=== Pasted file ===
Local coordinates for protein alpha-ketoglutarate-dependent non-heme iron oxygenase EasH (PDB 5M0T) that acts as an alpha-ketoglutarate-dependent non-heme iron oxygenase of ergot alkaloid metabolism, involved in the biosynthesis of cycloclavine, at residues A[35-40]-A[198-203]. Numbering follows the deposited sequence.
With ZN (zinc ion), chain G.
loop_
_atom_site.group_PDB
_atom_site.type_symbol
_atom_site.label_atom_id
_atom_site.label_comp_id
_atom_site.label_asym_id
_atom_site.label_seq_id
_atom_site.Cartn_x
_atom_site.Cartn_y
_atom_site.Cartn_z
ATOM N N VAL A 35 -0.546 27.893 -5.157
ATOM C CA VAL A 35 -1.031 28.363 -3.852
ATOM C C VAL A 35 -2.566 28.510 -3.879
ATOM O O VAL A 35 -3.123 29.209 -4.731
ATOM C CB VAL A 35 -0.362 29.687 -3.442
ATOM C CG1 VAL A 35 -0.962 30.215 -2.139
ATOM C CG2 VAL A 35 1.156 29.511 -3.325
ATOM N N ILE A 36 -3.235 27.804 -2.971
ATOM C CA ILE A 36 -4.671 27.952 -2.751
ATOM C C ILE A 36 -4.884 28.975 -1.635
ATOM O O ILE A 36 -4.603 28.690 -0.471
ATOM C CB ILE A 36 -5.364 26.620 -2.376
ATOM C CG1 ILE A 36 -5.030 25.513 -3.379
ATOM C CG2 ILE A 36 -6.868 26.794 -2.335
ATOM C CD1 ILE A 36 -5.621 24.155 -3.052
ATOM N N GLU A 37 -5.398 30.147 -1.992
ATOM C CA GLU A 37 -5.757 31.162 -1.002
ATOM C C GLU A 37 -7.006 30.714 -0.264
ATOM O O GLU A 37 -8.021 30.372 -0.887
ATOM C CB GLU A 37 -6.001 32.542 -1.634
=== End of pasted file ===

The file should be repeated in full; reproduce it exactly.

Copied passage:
Local coordinates for protein alpha-ketoglutarate-dependent non-heme iron oxygenase EasH (PDB 5M0T) that acts as an alpha-ketoglutarate-dependent non-heme iron oxygenase of ergot alkaloid metabolism, involved in the biosynthesis of cycloclavine, at residues A[35-40]-A[198-203]. Numbering follows the deposited sequence.
With ZN (zinc ion), chain G.
loop_
_atom_site.group_PDB
_atom_site.type_symbol
_atom_site.label_atom_id
_atom_site.label_comp_id
_atom_site.label_asym_id
_atom_site.label_seq_id
_atom_site.Cartn_x
_atom_site.Cartn_y
_atom_site.Cartn_z
ATOM N N VAL A 35 -0.546 27.893 -5.157
ATOM C CA VAL A 35 -1.031 28.363 -3.852
ATOM C C VAL A 35 -2.566 28.510 -3.879
ATOM O O VAL A 35 -3.123 29.209 -4.731
ATOM C CB VAL A 35 -0.362 29.687 -3.442
ATOM C CG1 VAL A 35 -0.962 30.215 -2.139
ATOM C CG2 VAL A 35 1.156 29.511 -3.325
ATOM N N ILE A 36 -3.235 27.804 -2.971
ATOM C CA ILE A 36 -4.671 27.952 -2.751
ATOM C C ILE A 36 -4.884 28.975 -1.635
ATOM O O ILE A 36 -4.603 28.690 -0.471
ATOM C CB ILE A 36 -5.364 26.620 -2.376
ATOM C CG1 ILE A 36 -5.030 25.513 -3.379
ATOM C CG2 ILE A 36 -6.868 26.794 -2.335
ATOM C CD1 ILE A 36 -5.621 24.155 -3.052
ATOM N N GLU A 37 -5.398 30.147 -1.992
ATOM C CA GLU A 37 -5.757 31.162 -1.002
ATOM C C GLU A 37 -7.006 30.714 -0.264
ATOM O O GLU A 37 -8.021 30.372 -0.887
ATOM C CB GLU A 37 -6.001 32.542 -1.634